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Tracy Maddux weighs in on why Apple Music will be good for the indies, despite recent criticisms

It seems as though Apple’s new music streaming service, Apple Music, has experienced a lot of controversy lately. By reportedly threatening several artists with extreme consequences if they did not oblige to the streaming service’s contract, Apple Music has created tension in the music industry. Just last week, Anton Newcombe, the frontman for Brian Jonestown Massacre, expressed his frustration with Apple on Twitter, as he claimed that the corporation threatened to remove all of his band’s music if they would not comply with the free three-month trial. Agreeing with the Apple Music contract would mean that all artists do not receive any royalty payments for that time period. Apparently, this is specifically affecting Indie artists, and is not as much of an issue for those in mainstream music. Newcombe mentioned how Apple representatives played “hard ball” with his band, yet when Taylor Swift disagreed with this arrangement, Apple decided to change the contracts. Although we give a big thanks to Taylor Swift for sticking up for Indie artists’ rights, Apple is still continuously receiving large amounts of backlash for this prejudice. It is obvious that the Apple Corporation values the opinion of mainstream artists much more so than niche/independent artists. However, Tracy Maddux, CEO of CD Baby, is touching on why Apple Music will be extremely beneficial for Indie artists, despite the recent criticisms.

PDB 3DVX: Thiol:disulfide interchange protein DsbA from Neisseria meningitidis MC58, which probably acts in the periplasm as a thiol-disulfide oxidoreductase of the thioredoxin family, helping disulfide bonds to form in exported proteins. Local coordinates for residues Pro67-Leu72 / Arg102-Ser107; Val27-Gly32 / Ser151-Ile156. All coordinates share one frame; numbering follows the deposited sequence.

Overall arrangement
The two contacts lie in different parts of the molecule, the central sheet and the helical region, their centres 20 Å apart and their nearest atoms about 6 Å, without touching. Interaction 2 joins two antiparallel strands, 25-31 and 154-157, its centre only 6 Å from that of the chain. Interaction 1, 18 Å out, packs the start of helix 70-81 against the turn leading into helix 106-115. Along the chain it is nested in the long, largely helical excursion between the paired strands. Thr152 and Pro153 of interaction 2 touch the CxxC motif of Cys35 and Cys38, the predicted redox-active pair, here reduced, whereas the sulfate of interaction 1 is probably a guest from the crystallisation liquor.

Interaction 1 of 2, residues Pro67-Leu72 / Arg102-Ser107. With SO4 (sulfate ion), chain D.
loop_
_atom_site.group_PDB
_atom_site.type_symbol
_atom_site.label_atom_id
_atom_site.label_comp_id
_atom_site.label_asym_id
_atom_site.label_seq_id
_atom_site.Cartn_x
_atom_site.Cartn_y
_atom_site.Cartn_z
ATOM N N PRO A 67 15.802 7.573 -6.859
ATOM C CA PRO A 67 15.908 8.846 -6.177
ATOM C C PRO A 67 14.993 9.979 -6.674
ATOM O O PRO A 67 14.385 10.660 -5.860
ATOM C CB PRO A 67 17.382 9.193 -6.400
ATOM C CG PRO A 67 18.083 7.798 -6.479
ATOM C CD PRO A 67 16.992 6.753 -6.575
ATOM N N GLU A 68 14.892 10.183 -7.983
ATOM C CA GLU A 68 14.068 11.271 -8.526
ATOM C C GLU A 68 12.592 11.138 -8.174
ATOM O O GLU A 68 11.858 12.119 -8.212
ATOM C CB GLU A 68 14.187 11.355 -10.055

Maddux is renown for helping independent musicians get their work on platforms such as iTunes, Spotify, and in the close future, Apple Music. He has become incredibly outspoken about the success that these artists could have with Apple Music, as he explains that although it is a streaming service, it is completely unique from its competitors. Because Apple Music is about create a “huge infusion of music engagement,” due to the fact that Apple has such a large client base, indie artists will greatly profit.

Here’s why: according to Maddux the profits will develop from “Artist connection and listener experiences. Both factors promise to bolster a lively, multifaceted musical ecology unlike any that existed under the previous system.” Apple is creating a platform that is focusing on the artist and the fan.

By working with Apple, indie artists will be working with the best. 800 million people, who are not paid subscribers to Pandora or Spotify, have given their credit cards to iTunes. Because the trial period is limited to three months, Maddux believes that the decrease in royalty payment will in the long run, be well worth it. The period eliminates users that are taking advantage of the free music, which will then prove to sustain the loyal customers. Both Apple Music and artists will have to suffer from low payments in the begin terms of the streaming service, but that is the cost of creating a new platform. It is Maddux’s belief that because Apple Music will be so incredibly big worldwide, there will be more than enough room for the indie artists to succeed.